Sabotaging depression recovery – are you sabotaging your own depression recovery? One of the ways I do is to get too busy, spending energy I don't have, which leads to fatigue and then depression.

Here is a fun joke about someone who sabotages.

"A priest, a politician and an engineer were scheduled to be executed late in the French revolution. It has to be "public", and people are tired of all the bloodshed, so a crowd of spectators is forcibly rounded up.

The priest is brought up to the guiotine and lays down on the table. The executioner pulls the cord and the heavy steel blade descends … then shudders to a stop in the middle of the track. The executioner is a very smart guy (which is why he is pulling the cord, rather than laying on the table) so he proclaims, "This is a sign from God, that the life of this priest should be spared!" The priest is set free to the delight of the cheering crowd.

Next the politician is brought up and laid on the table. The cord is pulled, and the blade again shudders to a halt in the same place. The executioner proclaims "The grace of God is extended even to this politician!" and the crowd goes wild with joy!

The engineer steps up last and says "You know, if you tighten that bolt, this thing will work."

The engineer was definitely sabotaging his own chances of NOT being executed.

Oh I hope that isn't you! Sabotaging depression recovery is something we all do now and then. Depression is hard enough without getting in our own way.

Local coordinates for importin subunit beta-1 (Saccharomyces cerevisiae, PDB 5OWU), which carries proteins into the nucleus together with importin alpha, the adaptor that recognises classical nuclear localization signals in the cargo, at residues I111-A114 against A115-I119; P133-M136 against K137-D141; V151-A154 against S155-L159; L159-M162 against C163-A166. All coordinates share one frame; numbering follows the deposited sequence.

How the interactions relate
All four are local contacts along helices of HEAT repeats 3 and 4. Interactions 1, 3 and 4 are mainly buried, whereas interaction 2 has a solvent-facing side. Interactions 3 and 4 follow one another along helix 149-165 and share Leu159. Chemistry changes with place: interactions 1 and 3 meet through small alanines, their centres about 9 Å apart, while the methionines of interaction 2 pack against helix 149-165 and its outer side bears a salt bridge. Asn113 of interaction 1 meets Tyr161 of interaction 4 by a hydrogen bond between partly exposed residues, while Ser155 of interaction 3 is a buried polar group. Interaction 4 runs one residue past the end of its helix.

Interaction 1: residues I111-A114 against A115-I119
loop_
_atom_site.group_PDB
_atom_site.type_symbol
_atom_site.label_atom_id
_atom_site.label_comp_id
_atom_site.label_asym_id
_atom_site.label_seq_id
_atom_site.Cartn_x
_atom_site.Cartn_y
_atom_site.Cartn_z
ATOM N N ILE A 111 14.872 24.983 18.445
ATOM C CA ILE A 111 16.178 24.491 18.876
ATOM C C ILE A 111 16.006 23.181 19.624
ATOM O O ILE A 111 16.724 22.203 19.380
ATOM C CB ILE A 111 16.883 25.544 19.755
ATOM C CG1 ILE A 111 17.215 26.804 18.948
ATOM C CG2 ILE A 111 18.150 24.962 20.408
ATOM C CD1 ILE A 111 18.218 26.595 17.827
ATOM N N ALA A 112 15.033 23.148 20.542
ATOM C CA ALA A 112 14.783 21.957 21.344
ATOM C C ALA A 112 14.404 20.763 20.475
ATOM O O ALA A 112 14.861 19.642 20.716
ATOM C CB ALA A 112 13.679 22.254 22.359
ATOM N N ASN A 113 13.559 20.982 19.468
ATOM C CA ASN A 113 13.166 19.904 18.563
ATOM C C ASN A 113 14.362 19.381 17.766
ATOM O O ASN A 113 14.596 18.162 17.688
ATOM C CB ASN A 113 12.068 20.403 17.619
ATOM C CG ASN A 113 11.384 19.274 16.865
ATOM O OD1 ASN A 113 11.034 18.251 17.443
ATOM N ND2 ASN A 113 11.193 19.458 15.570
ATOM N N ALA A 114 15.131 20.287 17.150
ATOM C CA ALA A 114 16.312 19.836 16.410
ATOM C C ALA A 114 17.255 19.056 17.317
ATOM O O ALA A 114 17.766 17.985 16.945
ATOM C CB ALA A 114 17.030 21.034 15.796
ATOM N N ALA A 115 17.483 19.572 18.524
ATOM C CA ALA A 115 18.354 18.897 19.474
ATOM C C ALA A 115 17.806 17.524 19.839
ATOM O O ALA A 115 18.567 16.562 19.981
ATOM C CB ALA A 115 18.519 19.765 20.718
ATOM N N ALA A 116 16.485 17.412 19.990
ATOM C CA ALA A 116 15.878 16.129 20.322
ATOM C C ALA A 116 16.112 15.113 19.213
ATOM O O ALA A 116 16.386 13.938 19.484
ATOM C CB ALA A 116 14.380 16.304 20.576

What does sabotaging depression recovery mean? It means that you are preventing yourself from getting better, either consciously or unconsciously.

If you don't recognize that, what might be some examples of self-sabotage?

I'm so glad you asked.

Healthyplace gives three examples:

1. Refusal to take medication

2. Not Educating Ourselves on Our Illness

3. Not Taking Self-Care Seriously

These are examples of things that maybe you are NOT doing that might be sabotaging your depression recovery.

What about things that you ARE doing that might contribute?

Here are some further examples of self-sabotage from Psychology Today:

1)      Don’t tell anyone how you are feeling.

2)      Trust your irrational thoughts.

3)      Isolate yourself.

4)      Believe that you will always feel this bad.

5)      Make bad health choices (alcohol, food, rest, exercise).

6)      Wait for this to get better on its own.

7)      Refuse help.

8)      Pretend that everything is fine.

9)      Stop reaching out to your friends since they all seem to be doing so well.

10)   Surrender to your guilt and feelings of embarrassment.

11)   Search on the Internet for information or relief.

12)   Remain self-absorbed and stop caring about others.

13)   Stop taking the medications if they aren’t helping.

14)   Wonder whether therapy is making a difference.

15)   Resist suggestions from supportive friends and family.

I am guilty of 3, 4, 5 and 14. How about you?

We can add last week's topic to one more way we can sabotage our own depression recovery – resentment.

WHAT ABOUT YOU? How are you doing today? Do you see yourself doing, or not doing any of the things on this list? 

I am so glad you dropped by Depression Getaway today. There is hope for depression.

Don't give up, I'm praying for you right now:

Dear God,

Please comfort and heal and help all of the people who read this blog today.

Wendy Love 

sabotaging depression recovery